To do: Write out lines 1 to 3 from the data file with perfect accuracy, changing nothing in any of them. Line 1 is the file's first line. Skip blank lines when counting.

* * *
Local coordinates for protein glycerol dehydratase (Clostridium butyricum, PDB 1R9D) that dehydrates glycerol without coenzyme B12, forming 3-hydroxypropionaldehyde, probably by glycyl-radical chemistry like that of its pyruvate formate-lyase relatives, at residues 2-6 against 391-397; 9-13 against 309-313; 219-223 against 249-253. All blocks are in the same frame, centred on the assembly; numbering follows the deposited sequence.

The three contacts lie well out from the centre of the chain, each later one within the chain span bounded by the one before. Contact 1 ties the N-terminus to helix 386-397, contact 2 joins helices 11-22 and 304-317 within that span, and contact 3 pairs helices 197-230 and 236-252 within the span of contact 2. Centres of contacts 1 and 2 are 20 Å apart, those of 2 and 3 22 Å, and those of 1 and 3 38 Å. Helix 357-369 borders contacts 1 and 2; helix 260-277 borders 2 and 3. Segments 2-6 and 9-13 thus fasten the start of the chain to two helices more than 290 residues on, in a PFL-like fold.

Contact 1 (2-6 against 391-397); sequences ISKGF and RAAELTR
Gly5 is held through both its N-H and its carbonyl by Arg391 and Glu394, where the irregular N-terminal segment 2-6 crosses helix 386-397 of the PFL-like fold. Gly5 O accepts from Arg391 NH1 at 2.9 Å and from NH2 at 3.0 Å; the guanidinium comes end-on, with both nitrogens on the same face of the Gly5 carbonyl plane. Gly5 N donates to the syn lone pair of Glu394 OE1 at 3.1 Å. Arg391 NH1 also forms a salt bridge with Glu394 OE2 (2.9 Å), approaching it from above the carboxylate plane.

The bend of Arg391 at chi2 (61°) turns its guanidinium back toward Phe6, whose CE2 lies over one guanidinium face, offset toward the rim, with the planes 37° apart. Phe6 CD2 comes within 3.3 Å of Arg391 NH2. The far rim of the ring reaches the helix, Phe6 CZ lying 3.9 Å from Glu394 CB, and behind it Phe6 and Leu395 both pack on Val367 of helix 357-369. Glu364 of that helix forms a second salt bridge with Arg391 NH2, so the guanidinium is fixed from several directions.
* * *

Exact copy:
Local coordinates for protein glycerol dehydratase (Clostridium butyricum, PDB 1R9D) that dehydrates glycerol without coenzyme B12, forming 3-hydroxypropionaldehyde, probably by glycyl-radical chemistry like that of its pyruvate formate-lyase relatives, at residues 2-6 against 391-397; 9-13 against 309-313; 219-223 against 249-253. All blocks are in the same frame, centred on the assembly; numbering follows the deposited sequence.

The three contacts lie well out from the centre of the chain, each later one within the chain span bounded by the one before. Contact 1 ties the N-terminus to helix 386-397, contact 2 joins helices 11-22 and 304-317 within that span, and contact 3 pairs helices 197-230 and 236-252 within the span of contact 2. Centres of contacts 1 and 2 are 20 Å apart, those of 2 and 3 22 Å, and those of 1 and 3 38 Å. Helix 357-369 borders contacts 1 and 2; helix 260-277 borders 2 and 3. Segments 2-6 and 9-13 thus fasten the start of the chain to two helices more than 290 residues on, in a PFL-like fold.

Contact 1 (2-6 against 391-397); sequences ISKGF and RAAELTR